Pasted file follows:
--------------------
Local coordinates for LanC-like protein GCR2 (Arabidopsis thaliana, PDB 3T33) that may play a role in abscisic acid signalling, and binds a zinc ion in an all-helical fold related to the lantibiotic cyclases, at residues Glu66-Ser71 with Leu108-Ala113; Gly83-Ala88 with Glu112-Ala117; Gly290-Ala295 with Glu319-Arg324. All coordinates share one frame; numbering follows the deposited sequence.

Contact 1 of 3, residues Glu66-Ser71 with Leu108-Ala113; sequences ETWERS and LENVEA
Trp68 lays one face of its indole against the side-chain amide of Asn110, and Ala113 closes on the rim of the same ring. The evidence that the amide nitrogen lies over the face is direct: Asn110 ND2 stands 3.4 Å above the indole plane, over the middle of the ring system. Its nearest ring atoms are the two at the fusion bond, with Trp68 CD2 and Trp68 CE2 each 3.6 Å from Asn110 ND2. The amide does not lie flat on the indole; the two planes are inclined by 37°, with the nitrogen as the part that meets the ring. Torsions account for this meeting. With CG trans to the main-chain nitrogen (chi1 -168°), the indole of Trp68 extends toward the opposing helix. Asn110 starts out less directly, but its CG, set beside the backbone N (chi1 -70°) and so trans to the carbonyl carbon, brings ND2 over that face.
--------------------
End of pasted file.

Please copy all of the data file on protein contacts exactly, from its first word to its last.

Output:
Local coordinates for LanC-like protein GCR2 (Arabidopsis thaliana, PDB 3T33) that may play a role in abscisic acid signalling, and binds a zinc ion in an all-helical fold related to the lantibiotic cyclases, at residues Glu66-Ser71 with Leu108-Ala113; Gly83-Ala88 with Glu112-Ala117; Gly290-Ala295 with Glu319-Arg324. All coordinates share one frame; numbering follows the deposited sequence.

Contact 1 of 3, residues Glu66-Ser71 with Leu108-Ala113; sequences ETWERS and LENVEA
Trp68 lays one face of its indole against the side-chain amide of Asn110, and Ala113 closes on the rim of the same ring. The evidence that the amide nitrogen lies over the face is direct: Asn110 ND2 stands 3.4 Å above the indole plane, over the middle of the ring system. Its nearest ring atoms are the two at the fusion bond, with Trp68 CD2 and Trp68 CE2 each 3.6 Å from Asn110 ND2. The amide does not lie flat on the indole; the two planes are inclined by 37°, with the nitrogen as the part that meets the ring. Torsions account for this meeting. With CG trans to the main-chain nitrogen (chi1 -168°), the indole of Trp68 extends toward the opposing helix. Asn110 starts out less directly, but its CG, set beside the backbone N (chi1 -70°) and so trans to the carbonyl carbon, brings ND2 over that face.